1. Welcome! Please take a few seconds to create your free account to post threads, make some friends, remove a few ads while surfing and much more. ClutchFans has been bringing fans together to talk Houston Sports since 1996. Join us!

  2. LIVE WATCH EVENT
    Reed Sheppard plays in his second game as the Rockets take on #2 pick Alex Sarr and the Washington Wizards. Come hang with us!

    Rockets vs. Wizards - LIVE!

Bernie Sanders Health Plan Savings for Nearly Everybody

Discussion in 'BBS Hangout: Debate & Discussion' started by glynch, Jan 19, 2016.

  1. SamFisher

    SamFisher Contributing Member

    Joined:
    Apr 14, 2003
    Messages:
    59,262
    Likes Received:
    36,968
    Its a fair question and you can't answer it except to bring up a bunch of parallels that are rather perpendicular.


    I'm glad you brought up LBJ, who seized on the unity inspired by the assassination of Kennedy, his natural skill and stature as the most gifted and effective legislative power broker in the modern history of the Senate, and temporarily, at least, owner of a massive electoral mandate during an era of economic expansion. Because of this, after a ton of hard work, he was able to pass the 64 Act, voting rights act, medicare etc.

    Bernie has approximately zero of these things going for him, and is opeating in an environment many times more difficult.

    He has zero chance of enacting single payer.

    Zero.
     
  2. peleincubus

    peleincubus Member

    Joined:
    Oct 26, 2002
    Messages:
    25,719
    Likes Received:
    13,636
    Great post Deji.
     
  3. peleincubus

    peleincubus Member

    Joined:
    Oct 26, 2002
    Messages:
    25,719
    Likes Received:
    13,636
    a lot of things can change in 9 years. although i don't see sanders nor clinton winning a 2nd term.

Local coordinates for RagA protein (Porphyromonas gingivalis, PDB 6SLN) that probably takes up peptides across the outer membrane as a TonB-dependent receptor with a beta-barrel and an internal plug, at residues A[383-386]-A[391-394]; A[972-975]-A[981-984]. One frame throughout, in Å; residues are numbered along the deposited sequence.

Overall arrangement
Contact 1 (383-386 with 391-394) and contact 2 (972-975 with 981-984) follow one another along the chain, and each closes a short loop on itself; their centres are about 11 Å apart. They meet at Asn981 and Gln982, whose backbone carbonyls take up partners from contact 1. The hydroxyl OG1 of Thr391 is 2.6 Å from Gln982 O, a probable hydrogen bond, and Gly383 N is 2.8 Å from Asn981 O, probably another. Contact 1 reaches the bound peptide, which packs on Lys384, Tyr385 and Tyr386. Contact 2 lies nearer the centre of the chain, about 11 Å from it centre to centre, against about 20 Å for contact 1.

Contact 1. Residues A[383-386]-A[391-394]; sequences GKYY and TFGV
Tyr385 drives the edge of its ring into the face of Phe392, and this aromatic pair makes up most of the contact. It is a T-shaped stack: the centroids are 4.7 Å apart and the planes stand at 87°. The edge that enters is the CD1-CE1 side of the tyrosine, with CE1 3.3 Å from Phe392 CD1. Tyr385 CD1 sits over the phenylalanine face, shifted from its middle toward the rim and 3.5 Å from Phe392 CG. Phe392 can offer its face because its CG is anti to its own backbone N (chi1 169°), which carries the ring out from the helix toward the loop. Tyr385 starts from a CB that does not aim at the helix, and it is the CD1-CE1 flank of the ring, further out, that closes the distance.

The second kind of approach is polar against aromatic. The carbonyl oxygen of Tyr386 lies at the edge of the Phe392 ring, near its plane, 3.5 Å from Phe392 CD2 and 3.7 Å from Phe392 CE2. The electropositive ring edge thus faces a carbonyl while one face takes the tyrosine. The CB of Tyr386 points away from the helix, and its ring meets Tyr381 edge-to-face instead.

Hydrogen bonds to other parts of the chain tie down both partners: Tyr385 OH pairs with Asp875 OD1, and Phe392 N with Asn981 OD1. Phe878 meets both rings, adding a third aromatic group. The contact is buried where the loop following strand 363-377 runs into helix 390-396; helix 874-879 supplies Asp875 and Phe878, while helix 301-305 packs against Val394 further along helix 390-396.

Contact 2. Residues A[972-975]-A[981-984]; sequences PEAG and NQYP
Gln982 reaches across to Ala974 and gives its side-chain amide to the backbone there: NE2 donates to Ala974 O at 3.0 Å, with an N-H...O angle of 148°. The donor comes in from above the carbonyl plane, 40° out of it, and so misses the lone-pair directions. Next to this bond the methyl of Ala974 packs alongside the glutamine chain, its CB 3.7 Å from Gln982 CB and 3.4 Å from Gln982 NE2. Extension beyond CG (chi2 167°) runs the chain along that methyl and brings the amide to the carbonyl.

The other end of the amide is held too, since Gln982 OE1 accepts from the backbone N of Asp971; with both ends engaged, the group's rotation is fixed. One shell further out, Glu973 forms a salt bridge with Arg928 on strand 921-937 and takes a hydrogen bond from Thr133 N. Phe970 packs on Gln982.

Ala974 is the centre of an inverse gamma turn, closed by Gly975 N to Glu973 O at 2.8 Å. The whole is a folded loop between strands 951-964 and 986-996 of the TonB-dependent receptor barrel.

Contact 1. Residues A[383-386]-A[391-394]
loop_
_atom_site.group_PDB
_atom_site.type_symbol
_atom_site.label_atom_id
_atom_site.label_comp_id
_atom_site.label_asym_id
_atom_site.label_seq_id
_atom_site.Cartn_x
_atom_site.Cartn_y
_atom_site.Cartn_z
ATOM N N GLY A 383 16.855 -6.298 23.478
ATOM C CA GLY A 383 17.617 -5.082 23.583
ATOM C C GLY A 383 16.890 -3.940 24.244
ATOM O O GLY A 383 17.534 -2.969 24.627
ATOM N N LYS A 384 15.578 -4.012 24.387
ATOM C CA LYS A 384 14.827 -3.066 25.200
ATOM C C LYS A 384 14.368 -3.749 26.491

republicans have to win eventually again right? if democrats win the next election that would 5 out of the last 7, and 6 out of 7 with popular vote. which would mean if they won again then obviously it would be 6 out of 8 elections, and 7 out of 8 popular votes. pretty crazy.
     
  4. Cohete Rojo

    Cohete Rojo Contributing Member

    Joined:
    Oct 29, 2009
    Messages:
    10,344
    Likes Received:
    1,203
    Oh, a glynch thread. What do we have to do to get Bernie's health plan? Denounce Israel? Allow the Taliban to retake Afghanistan? Do whatever it is that ISIS wants?
     
  5. Space Ghost

    Space Ghost Contributing Member

    Joined:
    Feb 14, 1999
    Messages:
    15,730
    Likes Received:
    6,738
    Fortunately elections are not based on odds, but candidates put forth. Personally I believe too many put too much stock in the R™ and D™ names. What frightens me more is the disparity between two candidates in the general election. When was the last time there were two strong candidates going head to head? Its not much of a democracy when one of your two candidates are very inadequate.

    I believe the good news is that more and more people are becoming moderate. I grew up with a predominate Republican circle. Most of us are embracing issues we rejected a couple decades ago. For the topic at hand, most people I know support a single payer option of some sort. For myself, I have concluded that the insurance companies will never allow a true free market solution.
     
  6. glynch

    glynch Contributing Member

    Joined:
    Dec 1, 2000
    Messages:
    17,848
    Likes Received: